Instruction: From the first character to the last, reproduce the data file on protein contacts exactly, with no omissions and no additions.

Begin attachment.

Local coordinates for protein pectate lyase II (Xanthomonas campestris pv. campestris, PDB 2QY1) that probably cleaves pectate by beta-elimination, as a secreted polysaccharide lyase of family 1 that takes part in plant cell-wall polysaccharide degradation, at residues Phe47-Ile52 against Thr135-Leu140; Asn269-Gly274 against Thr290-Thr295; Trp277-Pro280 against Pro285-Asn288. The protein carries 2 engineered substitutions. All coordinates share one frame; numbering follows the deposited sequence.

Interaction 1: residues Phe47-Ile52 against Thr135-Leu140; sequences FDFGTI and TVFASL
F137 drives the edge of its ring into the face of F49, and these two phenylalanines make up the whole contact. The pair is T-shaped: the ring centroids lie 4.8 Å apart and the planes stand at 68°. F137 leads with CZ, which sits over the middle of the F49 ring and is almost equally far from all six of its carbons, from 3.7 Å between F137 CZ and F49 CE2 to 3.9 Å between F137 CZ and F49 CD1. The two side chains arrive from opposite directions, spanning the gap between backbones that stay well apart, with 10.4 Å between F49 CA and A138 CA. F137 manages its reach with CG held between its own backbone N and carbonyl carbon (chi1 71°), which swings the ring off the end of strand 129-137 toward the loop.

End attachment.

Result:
Local coordinates for protein pectate lyase II (Xanthomonas campestris pv. campestris, PDB 2QY1) that probably cleaves pectate by beta-elimination, as a secreted polysaccharide lyase of family 1 that takes part in plant cell-wall polysaccharide degradation, at residues Phe47-Ile52 against Thr135-Leu140; Asn269-Gly274 against Thr290-Thr295; Trp277-Pro280 against Pro285-Asn288. The protein carries 2 engineered substitutions. All coordinates share one frame; numbering follows the deposited sequence.

Interaction 1: residues Phe47-Ile52 against Thr135-Leu140; sequences FDFGTI and TVFASL
F137 drives the edge of its ring into the face of F49, and these two phenylalanines make up the whole contact. The pair is T-shaped: the ring centroids lie 4.8 Å apart and the planes stand at 68°. F137 leads with CZ, which sits over the middle of the F49 ring and is almost equally far from all six of its carbons, from 3.7 Å between F137 CZ and F49 CE2 to 3.9 Å between F137 CZ and F49 CD1. The two side chains arrive from opposite directions, spanning the gap between backbones that stay well apart, with 10.4 Å between F49 CA and A138 CA. F137 manages its reach with CG held between its own backbone N and carbonyl carbon (chi1 71°), which swings the ring off the end of strand 129-137 toward the loop.